China’s government tax revenue dips to lowest in 10 years
Source: Charles Schwab, Bloomberg data as of 1/21/2019.
There are plenty of other countries with plans for tax changes, as well.
- With an eye on the U.S. tax cuts and Canada’s election later this year, Canadian Prime Minister Trudeau is offering tax breaks to businesses with $10.5 billion in corporate tax cuts planned over six years, instead of reducing the deficit.
- In the Netherlands, Prime Minister Rutte has rolled out plans to cut the corporate tax rate to 21% from 25% and eliminate a 15% tax on dividends.
- In Australia, tax cuts for individuals were passed last year for 2019 in addition to lowering the tax rate on smaller business from 30% to 25%. Corporate tax cuts for larger businesses failed to gain enough support, but that could change.
- An exception to the trend of tax cuts in 2019 may be Japan, where growth estimates have been tempered by Prime Minister Abe’s plan for a sales tax increase later this year. But a further slowdown may see the implementation of the tax increase delayed, which could boost the outlook for growth.
Race to zero
In a challenging environment for growth and investment, countries may embark on a new “race to zero.” When facing weakening economic conditions ten years ago, the so-called race to zero referred to countries aggressively cutting interest rates and competitively devaluing their currencies in an effort to boost domestic economic growth. The new race to zero may take the form of fiscal policy as countries embark on a “tax war” seeking to competitively lower tax rates (although not actually to zero) in order to attract investment and boost growth.
While some countries have little room to implement any more monetary policy stimulus, with policy interest rates still negative in many countries, there may be some room for fiscal policy to aid growth. While the tax cuts announced so far may not be enough to reverse or even stabilize the global slowdown, additional actions may become increasingly important to for investors to watch and more potent at driving market moves.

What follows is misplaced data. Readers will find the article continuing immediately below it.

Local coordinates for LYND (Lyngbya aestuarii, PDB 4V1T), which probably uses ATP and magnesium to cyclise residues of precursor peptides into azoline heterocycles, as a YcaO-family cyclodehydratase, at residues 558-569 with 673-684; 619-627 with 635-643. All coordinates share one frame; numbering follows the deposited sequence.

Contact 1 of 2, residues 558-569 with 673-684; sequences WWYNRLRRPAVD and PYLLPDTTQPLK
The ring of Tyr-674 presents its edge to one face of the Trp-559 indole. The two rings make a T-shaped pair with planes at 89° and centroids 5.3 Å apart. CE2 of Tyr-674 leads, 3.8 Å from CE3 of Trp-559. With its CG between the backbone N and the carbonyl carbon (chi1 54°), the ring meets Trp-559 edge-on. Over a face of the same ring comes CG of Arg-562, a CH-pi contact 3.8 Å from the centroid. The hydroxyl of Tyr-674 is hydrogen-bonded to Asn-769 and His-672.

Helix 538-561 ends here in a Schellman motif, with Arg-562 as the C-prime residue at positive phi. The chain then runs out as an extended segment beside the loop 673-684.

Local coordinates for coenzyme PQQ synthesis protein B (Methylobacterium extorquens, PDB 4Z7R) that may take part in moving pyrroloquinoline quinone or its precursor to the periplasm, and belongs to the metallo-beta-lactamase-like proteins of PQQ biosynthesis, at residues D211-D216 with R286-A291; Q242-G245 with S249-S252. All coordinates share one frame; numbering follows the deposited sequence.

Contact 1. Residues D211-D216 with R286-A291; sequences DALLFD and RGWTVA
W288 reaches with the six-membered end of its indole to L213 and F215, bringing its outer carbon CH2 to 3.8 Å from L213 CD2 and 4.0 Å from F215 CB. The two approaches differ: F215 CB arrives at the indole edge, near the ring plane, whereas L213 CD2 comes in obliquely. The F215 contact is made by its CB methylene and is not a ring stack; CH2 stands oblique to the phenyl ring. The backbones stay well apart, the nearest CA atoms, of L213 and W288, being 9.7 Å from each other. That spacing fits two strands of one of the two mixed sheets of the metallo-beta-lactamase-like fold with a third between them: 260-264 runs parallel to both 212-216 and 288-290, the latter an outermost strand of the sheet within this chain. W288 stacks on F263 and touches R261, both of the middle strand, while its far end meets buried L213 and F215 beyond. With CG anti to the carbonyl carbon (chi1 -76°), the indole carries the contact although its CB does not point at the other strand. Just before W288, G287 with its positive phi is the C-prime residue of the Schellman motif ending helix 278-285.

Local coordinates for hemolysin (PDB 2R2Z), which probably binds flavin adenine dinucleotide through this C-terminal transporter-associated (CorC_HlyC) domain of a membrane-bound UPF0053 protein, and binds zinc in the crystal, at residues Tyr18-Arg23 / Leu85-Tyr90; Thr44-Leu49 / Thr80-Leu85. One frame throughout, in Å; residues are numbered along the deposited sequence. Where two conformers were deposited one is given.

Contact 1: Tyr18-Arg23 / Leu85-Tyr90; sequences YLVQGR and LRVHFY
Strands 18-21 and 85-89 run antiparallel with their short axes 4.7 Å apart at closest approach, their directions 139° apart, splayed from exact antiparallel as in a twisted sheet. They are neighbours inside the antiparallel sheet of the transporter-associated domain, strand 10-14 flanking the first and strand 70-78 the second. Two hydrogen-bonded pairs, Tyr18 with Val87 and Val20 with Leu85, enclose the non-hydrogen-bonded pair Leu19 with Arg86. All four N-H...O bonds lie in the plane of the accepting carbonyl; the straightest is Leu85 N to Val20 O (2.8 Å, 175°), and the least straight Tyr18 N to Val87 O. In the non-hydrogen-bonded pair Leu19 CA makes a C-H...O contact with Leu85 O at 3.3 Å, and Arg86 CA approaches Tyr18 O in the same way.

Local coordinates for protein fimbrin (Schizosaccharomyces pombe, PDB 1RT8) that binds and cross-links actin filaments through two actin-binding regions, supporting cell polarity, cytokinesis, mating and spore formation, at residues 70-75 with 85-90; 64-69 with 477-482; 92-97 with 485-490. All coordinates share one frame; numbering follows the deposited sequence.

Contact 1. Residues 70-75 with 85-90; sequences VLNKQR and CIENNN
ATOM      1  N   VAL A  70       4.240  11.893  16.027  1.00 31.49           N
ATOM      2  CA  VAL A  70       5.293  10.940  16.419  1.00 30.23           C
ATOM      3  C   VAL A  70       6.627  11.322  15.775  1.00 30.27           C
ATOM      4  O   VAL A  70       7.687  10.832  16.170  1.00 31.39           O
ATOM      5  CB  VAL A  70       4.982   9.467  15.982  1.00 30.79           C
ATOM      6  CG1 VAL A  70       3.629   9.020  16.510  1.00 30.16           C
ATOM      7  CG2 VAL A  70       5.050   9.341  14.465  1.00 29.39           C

Aquinas Capital Advisors LLC is not affiliated with Charles Schwab. The information provided here is for general informational purposes only and should not be considered an individualized recommendation or personalized investment advice. The investment strategies mentioned here may not be suitable for everyone. Each investor needs to review an investment strategy for his or her own particular situation before making any investment decision.
All expressions of opinion are subject to change without notice in reaction to shifting market conditions. Data contained herein from third party providers is obtained from what are considered reliable sources. However, its accuracy, completeness or reliability cannot be guaranteed.
Examples provided are for illustrative purposes only and not intended to be reflective of results you can expect to achieve.